All healthcare data breaches are not equal.
They're all bad, and reaching epidemic levels. The security testing company Redspin, for one, found that Protected Health Information (PHI) breaches nearly doubled from 2010 to 2011. The Department of Health and Human Services has reported 525 breaches of 500 or more records, involving 21.4 individuals over the past three years, said Redspin president and CEO Daniel Berger.
But the raw numbers are only a piece of the story. Gienna Shaw, editor of FierceHealthIT, wrote in a post this week: "It's not the numbers that interest me most. It's the stories behind them," she wrote. "And there are so many stories ..."
One involved the Surgeons of Lake County, a small medical practice in Libertyville, Ill. Hackers broke into the system last summer, gained access to the names, addresses, Social Security numbers, credit card numbers and some medical information on more than 7,000 patients, then encrypted all the information and demanded a ransom.
Another involved medical students creating fake identities so they could post patient information on Facebook and other social media sites. A third involved malware infecting hospital equipment.
Shaw said the Veterans Administration reported "173 incidents of security breaches of medical devices from 2009-11 that disrupted glucose monitors, canceled patient appointments and shut down sleep labs."
She also cited a 2012 report from the Government Accounting Office that said wireless implanted medical devices such as defibrillators and insulin pumps for people with diabetes were vulnerable to hacking.
No hacker with a laptop so far has delivered a fatal shock to a pacemaker patient. But just the possibility is "some serious freak-out level information," Shaw wrote.
Why, when other industries -- particularly the financial sector -- have been able to curb the frequency of damage from data breaches, have things in the healthcare industry gotten worse? Bill Ho, president of Biscom, called it partly a Willie Sutton syndrome, named for the bank robber who said he chose that profession because, "that's where the money is."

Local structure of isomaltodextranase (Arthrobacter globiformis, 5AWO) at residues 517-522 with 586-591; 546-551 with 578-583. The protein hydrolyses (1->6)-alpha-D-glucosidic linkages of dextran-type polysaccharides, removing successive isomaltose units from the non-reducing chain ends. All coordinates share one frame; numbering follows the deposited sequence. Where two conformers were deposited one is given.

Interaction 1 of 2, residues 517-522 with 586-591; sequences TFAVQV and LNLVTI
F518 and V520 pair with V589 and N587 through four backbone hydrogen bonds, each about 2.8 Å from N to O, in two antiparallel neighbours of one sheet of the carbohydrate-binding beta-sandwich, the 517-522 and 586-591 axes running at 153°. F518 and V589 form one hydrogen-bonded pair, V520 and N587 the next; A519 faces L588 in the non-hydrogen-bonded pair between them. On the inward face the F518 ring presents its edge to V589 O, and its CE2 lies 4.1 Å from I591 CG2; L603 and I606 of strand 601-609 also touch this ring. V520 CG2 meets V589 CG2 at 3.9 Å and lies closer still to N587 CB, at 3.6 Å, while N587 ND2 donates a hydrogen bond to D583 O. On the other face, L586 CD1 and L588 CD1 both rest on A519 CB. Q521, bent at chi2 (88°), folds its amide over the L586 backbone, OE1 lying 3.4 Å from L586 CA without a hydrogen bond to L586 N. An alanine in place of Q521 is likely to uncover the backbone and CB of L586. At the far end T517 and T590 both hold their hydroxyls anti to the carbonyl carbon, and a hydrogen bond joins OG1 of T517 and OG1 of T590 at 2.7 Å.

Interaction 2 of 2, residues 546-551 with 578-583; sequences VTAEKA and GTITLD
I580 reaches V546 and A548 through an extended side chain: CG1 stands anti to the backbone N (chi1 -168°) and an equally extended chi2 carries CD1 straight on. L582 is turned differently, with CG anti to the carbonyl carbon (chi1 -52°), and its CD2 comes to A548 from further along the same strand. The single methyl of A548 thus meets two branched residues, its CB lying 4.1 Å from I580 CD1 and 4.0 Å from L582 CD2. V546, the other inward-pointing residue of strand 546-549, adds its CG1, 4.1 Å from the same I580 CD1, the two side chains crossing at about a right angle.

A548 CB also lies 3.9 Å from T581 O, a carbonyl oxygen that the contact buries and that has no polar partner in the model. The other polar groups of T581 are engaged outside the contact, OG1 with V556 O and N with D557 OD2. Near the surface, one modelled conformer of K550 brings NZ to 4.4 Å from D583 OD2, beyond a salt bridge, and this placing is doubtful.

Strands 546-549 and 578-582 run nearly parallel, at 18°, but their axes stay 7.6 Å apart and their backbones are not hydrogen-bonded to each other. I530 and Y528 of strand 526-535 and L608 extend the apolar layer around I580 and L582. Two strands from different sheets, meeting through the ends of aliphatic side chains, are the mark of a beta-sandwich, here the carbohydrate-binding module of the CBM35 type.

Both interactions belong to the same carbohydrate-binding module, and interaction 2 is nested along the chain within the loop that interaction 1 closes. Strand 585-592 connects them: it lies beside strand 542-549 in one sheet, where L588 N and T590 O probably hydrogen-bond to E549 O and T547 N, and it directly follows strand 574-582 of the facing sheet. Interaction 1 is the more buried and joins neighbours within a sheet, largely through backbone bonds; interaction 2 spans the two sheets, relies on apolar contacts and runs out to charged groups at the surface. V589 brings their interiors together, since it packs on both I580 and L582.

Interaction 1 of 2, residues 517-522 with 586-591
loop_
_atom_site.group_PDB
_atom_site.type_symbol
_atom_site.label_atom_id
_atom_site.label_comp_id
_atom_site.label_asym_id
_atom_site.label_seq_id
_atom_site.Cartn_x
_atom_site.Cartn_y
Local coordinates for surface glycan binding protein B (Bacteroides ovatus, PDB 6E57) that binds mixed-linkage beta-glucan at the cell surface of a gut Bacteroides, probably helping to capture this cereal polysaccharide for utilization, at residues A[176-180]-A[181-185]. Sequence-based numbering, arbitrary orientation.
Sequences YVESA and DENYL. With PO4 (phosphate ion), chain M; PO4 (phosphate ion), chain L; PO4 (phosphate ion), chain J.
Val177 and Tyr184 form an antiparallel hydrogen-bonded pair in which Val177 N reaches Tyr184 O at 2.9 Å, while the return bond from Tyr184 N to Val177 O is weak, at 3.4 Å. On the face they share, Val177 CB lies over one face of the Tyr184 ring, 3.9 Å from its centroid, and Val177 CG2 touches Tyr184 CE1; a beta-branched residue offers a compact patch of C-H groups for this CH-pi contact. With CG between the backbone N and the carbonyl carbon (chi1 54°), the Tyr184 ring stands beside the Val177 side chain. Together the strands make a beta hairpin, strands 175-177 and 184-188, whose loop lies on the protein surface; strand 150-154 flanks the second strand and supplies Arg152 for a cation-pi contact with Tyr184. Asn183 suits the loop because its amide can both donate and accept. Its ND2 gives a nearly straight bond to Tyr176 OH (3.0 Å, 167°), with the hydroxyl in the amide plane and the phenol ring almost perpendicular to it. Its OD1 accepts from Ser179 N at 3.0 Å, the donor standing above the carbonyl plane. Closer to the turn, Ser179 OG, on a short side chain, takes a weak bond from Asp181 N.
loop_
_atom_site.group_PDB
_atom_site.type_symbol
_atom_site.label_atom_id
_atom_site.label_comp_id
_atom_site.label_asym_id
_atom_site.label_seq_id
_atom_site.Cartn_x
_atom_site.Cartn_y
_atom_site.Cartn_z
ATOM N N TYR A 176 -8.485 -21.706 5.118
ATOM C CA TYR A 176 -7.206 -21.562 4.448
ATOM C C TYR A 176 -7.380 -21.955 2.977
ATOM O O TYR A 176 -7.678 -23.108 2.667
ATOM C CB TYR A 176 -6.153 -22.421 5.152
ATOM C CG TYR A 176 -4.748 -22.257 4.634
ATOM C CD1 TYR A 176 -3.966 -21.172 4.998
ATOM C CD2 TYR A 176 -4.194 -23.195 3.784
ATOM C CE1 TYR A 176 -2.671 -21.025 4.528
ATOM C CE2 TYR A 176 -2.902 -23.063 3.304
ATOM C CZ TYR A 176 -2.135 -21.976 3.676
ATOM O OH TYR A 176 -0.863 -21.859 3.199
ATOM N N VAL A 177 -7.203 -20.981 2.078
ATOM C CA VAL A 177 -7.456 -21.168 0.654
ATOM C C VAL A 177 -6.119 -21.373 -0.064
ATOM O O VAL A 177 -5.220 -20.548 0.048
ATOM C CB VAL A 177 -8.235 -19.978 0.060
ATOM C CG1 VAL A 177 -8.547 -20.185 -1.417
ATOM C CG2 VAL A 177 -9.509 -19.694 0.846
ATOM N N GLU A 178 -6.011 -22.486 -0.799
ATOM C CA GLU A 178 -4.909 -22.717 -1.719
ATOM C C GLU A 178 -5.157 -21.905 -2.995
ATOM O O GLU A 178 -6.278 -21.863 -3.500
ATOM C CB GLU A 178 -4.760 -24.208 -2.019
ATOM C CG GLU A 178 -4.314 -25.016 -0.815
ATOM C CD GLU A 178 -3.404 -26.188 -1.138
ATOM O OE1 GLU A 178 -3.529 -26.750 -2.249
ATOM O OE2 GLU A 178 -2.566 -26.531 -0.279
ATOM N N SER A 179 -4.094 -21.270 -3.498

"There is a lot of good information you can use [in health data]," Ho said. "[And] not just for money but for things like social engineering."
Redspin's Berger said records often include more than Social Security and credit card numbers. They also include, "personally sensitive information such as diagnoses, treatment plans, prescription information and complete medical histories," he said.
The advantage of electronic health records is clear, but carried risk. Adam Levin, founder of Credit.com and former director of the New Jersey Division of Consumer Affairs, wrote in a Huffington Post blog post: "To have current, accurate, and reliable data about a patient's medical history just a click away -- whether the issue is urgent or routine -- will save money, time, and, of greatest import, lives." But attacks to steal and sell personal health data or hold it for ransom are also "ultimately made possible by the digitization of medical records and the placement of those records on networks -- often unprotected ones," Levin wrote.
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